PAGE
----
Definition of Cutis

1. Noun. A natural protective body covering and site of the sense of touch. "Your skin is the largest organ of your body"

Definition of Cutis

1. n. See Dermis.

Definition of Cutis

1. Noun. (anatomy) The true skin or dermis, underlying the epidermis. ¹

¹ Source:

Definition of Cutis

1. the corium [n -TES or -TISES] - See also: corium

Medical Definition of Cutis

1. 1. To strip off the skin or hide of; to flay; to peel; as, to skin an animal. 2. To cover with skin, or as with skin; hence, to cover superficially. "It will but skin and film the ulcerous place." (Shak) 3. To strip of money or property; to cheat. Origin: Skinned; Skinning. 1. To become covered with skin; as, a wound skins over. 2. To produce, in recitation, examination, etc, the work of another for one's own, or to use in such exercise cribs, memeoranda, etc, which are prohibited. 1. The external membranous integument of an animal. In man, and the vertebrates generally, the skin consist of two layers, an outer nonsensitive and nonvascular epidermis, cuticle, or skarfskin, composed of cells which are constantly growing and multiplying in the deeper, and being thrown off in the superficial, layers; and an inner sensitive, and vascular dermis, cutis, corium, or true skin, composed mostly of connective tissue. 2. The hide of an animal, separated from the body, whether green, dry, or tanned; especially, that of a small animal, as a calf, sheep, or goat. 3. A vessel made of skin, used for holding liquids. See Bottle. "Skins of wine." 4. The bark or husk of a plant or fruit; the exterior coat of fruits and plants. 5. That part of a sail, when furled, which remains on the outside and covers the whole. The covering, as of planking or iron plates, outside the framing, forming the sides and bottom of a vessel; the shell; also, a lining inside the framing. Skin friction, Skin resistance, the friction, or resistance, caused by the tendency of water to adhere to the immersed surface (skin) of a vessel. Skin graft, a small portion of skin used in the process of grafting. See Graft. Skin moth, any insect which destroys the prepared skins of animals, especially the larva of Dermestes and Anthrenus. Skin of the teeth, nothing, or next to nothing; the least possible hold or advantage. Skin wool, wool taken from dead sheep. Origin: Icel. Skinn; akin to Sw. Skinn, Dan. Skind, AS. Scinn, G. Schined to skin. Source: Websters Dictionary (01 Mar 1998)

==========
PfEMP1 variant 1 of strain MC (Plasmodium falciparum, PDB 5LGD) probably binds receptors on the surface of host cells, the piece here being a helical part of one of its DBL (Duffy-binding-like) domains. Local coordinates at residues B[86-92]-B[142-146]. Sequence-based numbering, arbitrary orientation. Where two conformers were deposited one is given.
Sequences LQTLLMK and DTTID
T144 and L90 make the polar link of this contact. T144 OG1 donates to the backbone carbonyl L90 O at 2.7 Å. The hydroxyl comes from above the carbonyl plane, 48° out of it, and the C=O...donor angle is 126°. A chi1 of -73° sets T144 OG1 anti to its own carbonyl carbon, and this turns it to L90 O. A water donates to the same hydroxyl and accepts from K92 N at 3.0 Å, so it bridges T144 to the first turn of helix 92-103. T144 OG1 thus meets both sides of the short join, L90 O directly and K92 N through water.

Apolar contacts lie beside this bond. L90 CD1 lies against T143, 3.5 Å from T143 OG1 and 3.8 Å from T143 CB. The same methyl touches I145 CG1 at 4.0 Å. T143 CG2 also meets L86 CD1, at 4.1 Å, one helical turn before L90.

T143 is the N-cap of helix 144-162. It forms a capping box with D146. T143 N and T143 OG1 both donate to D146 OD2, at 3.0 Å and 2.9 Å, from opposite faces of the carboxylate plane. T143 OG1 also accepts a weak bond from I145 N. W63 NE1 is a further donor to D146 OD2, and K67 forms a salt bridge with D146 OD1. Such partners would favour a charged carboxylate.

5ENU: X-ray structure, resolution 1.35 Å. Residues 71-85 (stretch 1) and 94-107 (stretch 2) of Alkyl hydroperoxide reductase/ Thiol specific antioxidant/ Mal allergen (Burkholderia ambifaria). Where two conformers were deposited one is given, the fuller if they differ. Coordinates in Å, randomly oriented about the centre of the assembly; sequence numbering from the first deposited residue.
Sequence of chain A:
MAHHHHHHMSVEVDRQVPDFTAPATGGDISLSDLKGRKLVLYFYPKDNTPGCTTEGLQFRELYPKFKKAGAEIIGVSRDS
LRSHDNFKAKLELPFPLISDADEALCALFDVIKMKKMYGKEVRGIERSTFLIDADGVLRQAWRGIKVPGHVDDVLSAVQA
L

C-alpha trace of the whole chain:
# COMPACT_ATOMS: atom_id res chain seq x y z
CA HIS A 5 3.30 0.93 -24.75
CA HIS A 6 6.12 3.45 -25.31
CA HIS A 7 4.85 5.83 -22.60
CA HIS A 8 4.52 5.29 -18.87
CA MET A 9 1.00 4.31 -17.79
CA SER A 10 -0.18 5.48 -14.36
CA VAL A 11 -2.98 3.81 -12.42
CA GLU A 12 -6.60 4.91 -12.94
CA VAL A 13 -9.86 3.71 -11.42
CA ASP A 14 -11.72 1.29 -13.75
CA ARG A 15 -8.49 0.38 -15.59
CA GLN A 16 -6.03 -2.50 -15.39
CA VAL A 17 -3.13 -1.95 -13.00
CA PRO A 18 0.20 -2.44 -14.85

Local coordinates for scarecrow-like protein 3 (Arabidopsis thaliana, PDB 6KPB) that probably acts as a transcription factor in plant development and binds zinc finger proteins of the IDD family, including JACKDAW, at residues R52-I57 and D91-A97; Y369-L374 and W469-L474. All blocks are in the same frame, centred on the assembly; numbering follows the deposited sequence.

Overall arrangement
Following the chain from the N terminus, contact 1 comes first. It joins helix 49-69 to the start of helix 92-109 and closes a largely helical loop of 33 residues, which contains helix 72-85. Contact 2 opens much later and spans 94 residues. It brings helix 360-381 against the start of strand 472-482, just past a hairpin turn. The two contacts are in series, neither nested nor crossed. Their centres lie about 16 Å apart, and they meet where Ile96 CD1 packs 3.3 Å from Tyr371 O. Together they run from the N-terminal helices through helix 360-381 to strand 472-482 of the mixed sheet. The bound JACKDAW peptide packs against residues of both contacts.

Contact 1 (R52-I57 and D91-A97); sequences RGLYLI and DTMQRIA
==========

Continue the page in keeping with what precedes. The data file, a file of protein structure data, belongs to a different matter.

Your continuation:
Lexicographical Neighbors of Cutis

cutireaction test
cutis (current term)
cutis anserina
cutis graft
cutis laxa
cutis marmorata
cutis plate
cutis rhomboidalis nuchae
cutis unctuosa
cutis vera

Literary usage of Cutis

Below you will find example usage of this term as found in modern and/or classical literature:

1. Manual of Human Histology by Albert Kölliker, George Busk (1853)
"The cutis may ---• be again subdivided into two layers, the subcutaneous cellular tissue, t1-la Fig. 45. Perpendicular section through the whole skin of the ..."

2. On diseases of the skin: A System of Cutaneous Medicine by Erasmus Wilson (1868)
"In yeneral atrophia cutis the skin becomes thinned and stretched, and seems as if ... A remarkable case of atrophia cutis fell under our observation in 1849 ..."

3. On Diseases of the Skin, Including the Exanthemata by Ferdinand Hebra, Charles Hilton Fagge, Moriz Kaposi (1874)
"... skin sometimes represents a peculiar, substantive morbid process—Atrophia cutis ... or a consequence of some other disease of the skin—Atrophia cutis ..."

4. A Manual of Examinations: Upon Anatomy and Physiology, Surgery, Practice of by John Livingston Ludlow (1846)
"cutis Vera. Q. What is the structure of the cutis ? — A. It consists of a close intermixture of fibres, plentifully supplied with bloodvessels and nerves ..."

5. Anatomy, Descriptive and Surgical by Henry Gray (1901)
"Corrugator cutis ani. External sphincter ani. Coccygeus. ... The Corrugator cutis Ani.—Around the anus is a thin stratum of involuntary muscular fibre, ..."

6. Diseases of the skin by Richard Lightburn Sutton (1919)
"OSTEOMA cutis. Synonym.—Osteitis cutis. True bony deposits in the skin are exceedingly rare, and their real nature is seldom recognized until the tissue is ..."

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